Israel is a land of the eternal sun, sandy deserts and amazing foods. Created a little over 70 years ago, it is a country of contradictions, traditional values, gastronomical values and modern technologies. Israel is known for its holy places and the healing Dead Sea that awaits tourists all year round.
Most Popular Israeli Foods
The cuisine of Israel has been influenced over the years by Mediterranean and Arabic ingredients and cooking styles, plus significant influences from the Jewish diaspora.
The Local cuisine of Israel is usually divided into two main categories – Ashkenazi and Sephardic, as well as the country’s population itself. Ashkenazim, who make up about half of Israel’s Jewish population, are mostly descendants of immigrants from Central European countries. Immigrants from the Iberian Peninsula, as well as from the south of France, from Greece, Turkey and Italy are called Sephardic.
Ashkenazim love chicken broth, liver pate, forshmak and tzimmes. Sephardim on the other hand prefer such dishes as couscous, shakshuka or mafrum. These dishes are full of spices, fresh herbs and lemon juice for freshness, they were invented in hot climates, so they remain fresh and tasty for a long time.
So without further ado, here are the absolute must-try traditional dishes of Israel along with recipes for you to try yourself.
Shakshuka is a Maghrebi dish made from eggs, tomatoes, tomato paste, chilli peppers and onions. But there are also variations with paprika, feta, eggplant or spinach. Shakshuka, the unofficial national dish of Israel, actually comes from North Africa, but is very popular throughout Israel.
Hummus is a dip made from pureed chickpeas and tahini paste. In Israel, hummus is rarely found to be missing from any meze plate. It is traditionally eaten with pita bread. There are also variants of hummus with chicken or beef, which can be eaten as a main course.
Falafels are small fried balls prepared from ground chickpeas and a wide range of spices. They are classically served with salad, sesame paste tahini and hummus in a piece of pita bread.
Originally, falafel balls were considered to be poor people’s food that was only served with a little sesame sauce. Today it is a popular street food item that can easily be found in small roadside eateries and indeed throughout big restaurants in Israel.
Sabich is an Israeli sandwich consisting of fried or baked aubergine slices, hard-boiled eggs with tahini and is wrapped in a flatbread. It’s a tasty, meat-free alternative to shawarma. From small roadside stalls to big restaurants, this dish can easily be found throughout Israel.
Shawarma is a type of kebab consisting of chicken thigh meat, hummus, lettuce, eggplant and sauces. Though it is popular in Turkey also (known as doner kebab), the Israeli version is slightly more evolved the Turkish one.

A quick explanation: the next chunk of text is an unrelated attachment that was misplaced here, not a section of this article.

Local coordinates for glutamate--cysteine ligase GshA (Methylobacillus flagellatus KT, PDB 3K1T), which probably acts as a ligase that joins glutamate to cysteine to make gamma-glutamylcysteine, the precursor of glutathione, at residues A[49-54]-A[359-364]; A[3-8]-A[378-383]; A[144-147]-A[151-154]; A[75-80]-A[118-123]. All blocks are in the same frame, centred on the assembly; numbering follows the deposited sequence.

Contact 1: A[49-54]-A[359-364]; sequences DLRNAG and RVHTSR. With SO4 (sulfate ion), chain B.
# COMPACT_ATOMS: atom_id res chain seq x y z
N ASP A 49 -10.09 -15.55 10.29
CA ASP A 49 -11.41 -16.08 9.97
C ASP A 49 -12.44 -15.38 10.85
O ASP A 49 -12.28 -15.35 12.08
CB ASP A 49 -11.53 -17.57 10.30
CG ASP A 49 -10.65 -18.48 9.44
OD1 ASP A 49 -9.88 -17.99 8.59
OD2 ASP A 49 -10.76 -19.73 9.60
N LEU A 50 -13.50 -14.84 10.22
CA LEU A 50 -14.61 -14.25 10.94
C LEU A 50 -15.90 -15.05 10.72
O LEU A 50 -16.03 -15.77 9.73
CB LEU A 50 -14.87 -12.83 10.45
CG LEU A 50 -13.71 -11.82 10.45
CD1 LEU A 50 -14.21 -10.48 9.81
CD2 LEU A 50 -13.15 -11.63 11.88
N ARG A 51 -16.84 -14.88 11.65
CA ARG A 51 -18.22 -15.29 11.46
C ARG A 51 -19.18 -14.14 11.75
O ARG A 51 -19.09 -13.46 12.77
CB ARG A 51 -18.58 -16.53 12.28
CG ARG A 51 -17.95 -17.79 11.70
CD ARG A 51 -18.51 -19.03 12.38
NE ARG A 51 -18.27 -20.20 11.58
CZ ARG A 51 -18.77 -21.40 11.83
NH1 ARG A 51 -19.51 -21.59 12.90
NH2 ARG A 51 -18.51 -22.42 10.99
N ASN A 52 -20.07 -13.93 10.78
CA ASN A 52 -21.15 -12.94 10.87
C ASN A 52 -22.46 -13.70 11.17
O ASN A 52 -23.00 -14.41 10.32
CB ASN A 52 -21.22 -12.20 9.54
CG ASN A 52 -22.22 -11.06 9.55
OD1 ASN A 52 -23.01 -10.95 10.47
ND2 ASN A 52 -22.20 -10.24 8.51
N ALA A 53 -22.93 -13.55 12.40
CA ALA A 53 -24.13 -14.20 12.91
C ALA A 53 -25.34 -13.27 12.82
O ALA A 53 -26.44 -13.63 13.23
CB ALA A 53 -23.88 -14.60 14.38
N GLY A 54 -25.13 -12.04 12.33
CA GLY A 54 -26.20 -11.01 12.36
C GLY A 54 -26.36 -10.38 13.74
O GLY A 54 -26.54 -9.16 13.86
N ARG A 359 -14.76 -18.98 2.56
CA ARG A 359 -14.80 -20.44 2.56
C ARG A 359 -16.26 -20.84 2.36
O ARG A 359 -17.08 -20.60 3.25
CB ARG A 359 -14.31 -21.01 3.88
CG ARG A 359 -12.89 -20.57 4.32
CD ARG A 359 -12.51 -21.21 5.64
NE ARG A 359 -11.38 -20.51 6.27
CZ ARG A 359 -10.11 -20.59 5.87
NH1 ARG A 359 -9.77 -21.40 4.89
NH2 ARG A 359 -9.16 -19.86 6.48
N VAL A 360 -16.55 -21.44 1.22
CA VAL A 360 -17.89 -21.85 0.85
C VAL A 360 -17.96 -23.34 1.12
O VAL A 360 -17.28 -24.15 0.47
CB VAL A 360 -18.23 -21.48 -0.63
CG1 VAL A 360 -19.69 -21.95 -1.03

Baba Ganoush is an appetizer dip made from grilled eggplant with tahini, lemon juice, garlic and spices. It is eaten as a starter with fresh bread or served as a dip with shawarma and falafel. It is quite similar to hummus except that Baba Ganoush calls for grilled or roasted eggplant whereas hummus uses chickpeas.
Amba is a sweet and spicy mango dip that is made from mangoes, vinegar, salt, mustard, turmeric, chilli, and fenugreek. It is most often served as a dressing on sabich and as a dip with falafel, kebab, salads and shawarma.
Jachnun is a Yemenite Jewish pastry that is usually eaten on the morning of the Shabbat (the Jewish day of rest). It is generally prepared using dough that is rolled and baked overnight. The final result is a dark paste, somewhat sugary in taste. It is often served with tomato salsa, boiled eggs and hot sauces.
Malawach is a pancake that is common in Yemenite Jewish cookery. It is a toasted cake, which can be eaten sweet with honey, or savory with hard-boiled egg, tomato honey and yolk (spicy). It can also be served as a wrapper to house many ingredients such as boiled eggs, hummus, fried onions, eggplant, pickles and much more.
Knafeh (Künefe) is a Levantine dessert made with cheese and kadayif. Knafeh is very popular all over the eastern Mediterranean including in Greece, Turkey, Palestine, Syria and Lebanon. Ideally, it is eaten warm right after it comes out of the oven and tastes much better when eaten with yogurt ice cream.
Malabi is a typical Israeli dessert made from rice flour or cornstarch and milk. It is a light milk pudding which is a variant of the Italian dessert panna cotta. The milk is flavored with rose water or orange blossom water and at the end, the malabi is sprinkled with sweet syrups such as maple syrup, and chopped nuts such as pistachios or walnuts.
Sujuk (Sucuk) Sausage
Sujuk is a dry, spiced sausage consumed in countries throughout the Middle East. Whilst most commonly associated with Lebanon and Turkey, it is revered in Israel too.
It is typically made of either beef, lamb or horse meat and is commonly eaten for breakfast where it is cut into slices, much like salami, and eaten with fried eggs.
Rugelach is a simple Jewish croissant-like pastry made from dough with cream and filled with chocolate ganache, nuts, raisins or jam. It is perfect with coffee or as a small snack in between meals.
Tulumba, also known as Pomba, Bamiyeh or Balaḥ ash-Shām, is a deep-fried dessert.
It prepared using an unleavened dough lump, which is shaped as a small ovoid and includes ridges lengthways. It is shaped with the help of a pastry bag or cookie press, which has a fitting end part.
Tulumba is initially deep-fried to give this dessert a golden colour, and then sugar-sweet syrup is added on top while it’s still hot.
Burekas covers a range of pastry dishes made by layering thin phyllo dough, with fillings such as cheese, minced meat, spinach and seasonings, along with a creamy egg yogurt mixture which is baked into a crispy and flaky pie-like dish.